ATLANTA – Once again, Georgia State athletic teams saw its Graduation Success Rate (GSR) climb, as announced by the NCAA on Wednesday.
In the most recent cohort released for 2018, GSU teams combined for an 82 percent graduation rate within the allotted six-year period. All but one of Georgia State’s athletic programs received a Graduation Success Rate higher than that of the Federal Rate. GSU’s score of 82 percent continues a trend above 80 percent and is just shy of the program’s all-time high of 88 percent established three years ago.
The Graduation Rates Report provides information about two groups of students at the college or university identified at the top of the form: (1) all undergraduate students who were enrolled in a full-time program of studies working towards earning a baccalaureate degree; and (2) student-athletes who received athletics aid from the college or university for any period of time during their initial year.
Of note, the baseball, football, men’s basketball, men’s golf, men’s tennis, women’s basketball, women’s soccer, and court volleyball programs all saw an increase in their GSR year over year.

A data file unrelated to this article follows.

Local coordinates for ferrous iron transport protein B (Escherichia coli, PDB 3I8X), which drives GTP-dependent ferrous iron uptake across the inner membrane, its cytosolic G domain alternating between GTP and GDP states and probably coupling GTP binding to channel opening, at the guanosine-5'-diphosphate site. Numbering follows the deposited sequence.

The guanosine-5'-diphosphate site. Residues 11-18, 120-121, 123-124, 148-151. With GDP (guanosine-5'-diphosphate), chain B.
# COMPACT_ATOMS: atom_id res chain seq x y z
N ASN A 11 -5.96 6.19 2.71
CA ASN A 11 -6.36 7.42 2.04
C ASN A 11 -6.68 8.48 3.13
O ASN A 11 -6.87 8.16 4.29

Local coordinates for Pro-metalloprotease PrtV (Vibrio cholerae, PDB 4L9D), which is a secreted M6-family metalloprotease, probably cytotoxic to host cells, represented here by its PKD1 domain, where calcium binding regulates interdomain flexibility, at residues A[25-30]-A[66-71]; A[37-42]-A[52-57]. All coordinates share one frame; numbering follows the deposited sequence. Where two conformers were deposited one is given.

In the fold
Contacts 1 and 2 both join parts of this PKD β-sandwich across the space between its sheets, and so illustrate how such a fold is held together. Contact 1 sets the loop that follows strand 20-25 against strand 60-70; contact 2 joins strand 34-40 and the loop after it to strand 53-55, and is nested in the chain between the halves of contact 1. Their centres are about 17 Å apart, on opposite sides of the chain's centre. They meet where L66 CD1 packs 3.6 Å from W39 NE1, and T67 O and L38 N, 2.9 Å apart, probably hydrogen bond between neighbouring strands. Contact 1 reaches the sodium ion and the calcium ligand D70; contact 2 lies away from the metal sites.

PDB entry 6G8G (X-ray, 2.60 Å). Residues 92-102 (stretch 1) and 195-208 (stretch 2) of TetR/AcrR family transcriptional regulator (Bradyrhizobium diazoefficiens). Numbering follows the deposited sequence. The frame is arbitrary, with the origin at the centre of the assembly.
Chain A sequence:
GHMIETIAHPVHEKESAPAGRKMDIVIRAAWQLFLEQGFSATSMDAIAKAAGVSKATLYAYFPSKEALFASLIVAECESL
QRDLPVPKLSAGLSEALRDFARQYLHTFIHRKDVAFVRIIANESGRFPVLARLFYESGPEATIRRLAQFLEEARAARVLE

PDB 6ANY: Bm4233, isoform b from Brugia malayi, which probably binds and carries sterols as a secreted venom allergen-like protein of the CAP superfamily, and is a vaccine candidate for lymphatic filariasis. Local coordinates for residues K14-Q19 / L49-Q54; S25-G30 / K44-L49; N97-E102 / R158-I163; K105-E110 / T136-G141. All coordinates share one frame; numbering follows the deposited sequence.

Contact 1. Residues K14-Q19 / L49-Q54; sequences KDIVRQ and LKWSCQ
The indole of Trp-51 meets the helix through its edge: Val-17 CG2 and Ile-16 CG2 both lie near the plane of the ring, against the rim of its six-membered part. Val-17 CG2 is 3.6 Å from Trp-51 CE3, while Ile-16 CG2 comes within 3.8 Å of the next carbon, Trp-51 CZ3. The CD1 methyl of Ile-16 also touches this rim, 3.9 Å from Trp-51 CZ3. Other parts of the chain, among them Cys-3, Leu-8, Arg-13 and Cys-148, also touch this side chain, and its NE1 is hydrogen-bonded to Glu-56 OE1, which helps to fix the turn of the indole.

Georgia State is one of eight Sun Belt Conference schools above the 80 percent mark. Georgia State had three teams that individually scored above 90.
A total of two Panther squads recorded perfect scores of 100. Among the perfect teams were softball and volleyball.
The NCAA’s Graduation Success Rate is based on the four entering freshman classes in Division I from 2008-09 through 2012-13. Rates are based on the number of student-athletes who graduate and those who transferred from Georgia State prior to graduating, but who would have been academically eligible to compete.
The Division I Board of Directors created the GSR in response to Division I college and university presidents who wanted data that more accurately reflected the mobility of college students than the federal graduation rate. The federal rate counts any student who leaves a school as an academic failure, no matter whether he or she enrolls at another school. Also, the federal rate does not recognize students who enter school as transfer students.
The GSR formula removes from the rate student‐athletes who leave school while academically eligible and includes student‐athletes who transfer to a school after initially enrolling elsewhere. This calculation makes it a more complete and accurate look at student‐athlete success.